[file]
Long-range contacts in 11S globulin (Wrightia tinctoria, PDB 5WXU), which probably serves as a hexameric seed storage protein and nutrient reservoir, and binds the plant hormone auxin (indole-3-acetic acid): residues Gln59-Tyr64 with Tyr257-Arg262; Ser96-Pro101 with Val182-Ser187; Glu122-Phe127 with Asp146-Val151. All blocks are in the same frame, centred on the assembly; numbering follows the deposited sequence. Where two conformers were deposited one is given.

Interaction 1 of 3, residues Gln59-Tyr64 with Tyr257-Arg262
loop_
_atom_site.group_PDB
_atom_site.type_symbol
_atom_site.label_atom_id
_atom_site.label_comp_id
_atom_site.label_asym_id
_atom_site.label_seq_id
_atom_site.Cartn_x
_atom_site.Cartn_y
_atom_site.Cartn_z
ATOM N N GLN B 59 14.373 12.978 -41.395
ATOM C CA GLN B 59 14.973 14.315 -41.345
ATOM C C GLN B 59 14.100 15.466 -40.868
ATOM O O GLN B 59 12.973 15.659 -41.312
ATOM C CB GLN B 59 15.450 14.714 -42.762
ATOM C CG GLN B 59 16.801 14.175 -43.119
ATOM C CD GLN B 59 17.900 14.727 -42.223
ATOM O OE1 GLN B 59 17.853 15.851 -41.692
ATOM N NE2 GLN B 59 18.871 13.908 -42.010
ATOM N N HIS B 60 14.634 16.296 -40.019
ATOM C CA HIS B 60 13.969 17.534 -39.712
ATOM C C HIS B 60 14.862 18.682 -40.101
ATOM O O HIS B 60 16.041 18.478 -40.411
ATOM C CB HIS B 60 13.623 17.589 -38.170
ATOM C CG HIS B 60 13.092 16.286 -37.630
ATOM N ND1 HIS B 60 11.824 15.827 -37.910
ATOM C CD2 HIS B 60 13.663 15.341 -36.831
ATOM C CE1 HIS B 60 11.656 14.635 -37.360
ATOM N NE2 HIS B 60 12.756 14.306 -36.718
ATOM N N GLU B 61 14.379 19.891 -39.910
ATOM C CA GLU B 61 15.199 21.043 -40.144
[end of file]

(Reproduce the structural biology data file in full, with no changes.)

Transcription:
Long-range contacts in 11S globulin (Wrightia tinctoria, PDB 5WXU), which probably serves as a hexameric seed storage protein and nutrient reservoir, and binds the plant hormone auxin (indole-3-acetic acid): residues Gln59-Tyr64 with Tyr257-Arg262; Ser96-Pro101 with Val182-Ser187; Glu122-Phe127 with Asp146-Val151. All blocks are in the same frame, centred on the assembly; numbering follows the deposited sequence. Where two conformers were deposited one is given.

Interaction 1 of 3, residues Gln59-Tyr64 with Tyr257-Arg262
loop_
_atom_site.group_PDB
_atom_site.type_symbol
_atom_site.label_atom_id
_atom_site.label_comp_id
_atom_site.label_asym_id
_atom_site.label_seq_id
_atom_site.Cartn_x
_atom_site.Cartn_y
_atom_site.Cartn_z
ATOM N N GLN B 59 14.373 12.978 -41.395
ATOM C CA GLN B 59 14.973 14.315 -41.345
ATOM C C GLN B 59 14.100 15.466 -40.868
ATOM O O GLN B 59 12.973 15.659 -41.312
ATOM C CB GLN B 59 15.450 14.714 -42.762
ATOM C CG GLN B 59 16.801 14.175 -43.119
ATOM C CD GLN B 59 17.900 14.727 -42.223
ATOM O OE1 GLN B 59 17.853 15.851 -41.692
ATOM N NE2 GLN B 59 18.871 13.908 -42.010
ATOM N N HIS B 60 14.634 16.296 -40.019
ATOM C CA HIS B 60 13.969 17.534 -39.712
ATOM C C HIS B 60 14.862 18.682 -40.101
ATOM O O HIS B 60 16.041 18.478 -40.411
ATOM C CB HIS B 60 13.623 17.589 -38.170
ATOM C CG HIS B 60 13.092 16.286 -37.630
ATOM N ND1 HIS B 60 11.824 15.827 -37.910
ATOM C CD2 HIS B 60 13.663 15.341 -36.831
ATOM C CE1 HIS B 60 11.656 14.635 -37.360
ATOM N NE2 HIS B 60 12.756 14.306 -36.718
ATOM N N GLU B 61 14.379 19.891 -39.910
ATOM C CA GLU B 61 15.199 21.043 -40.144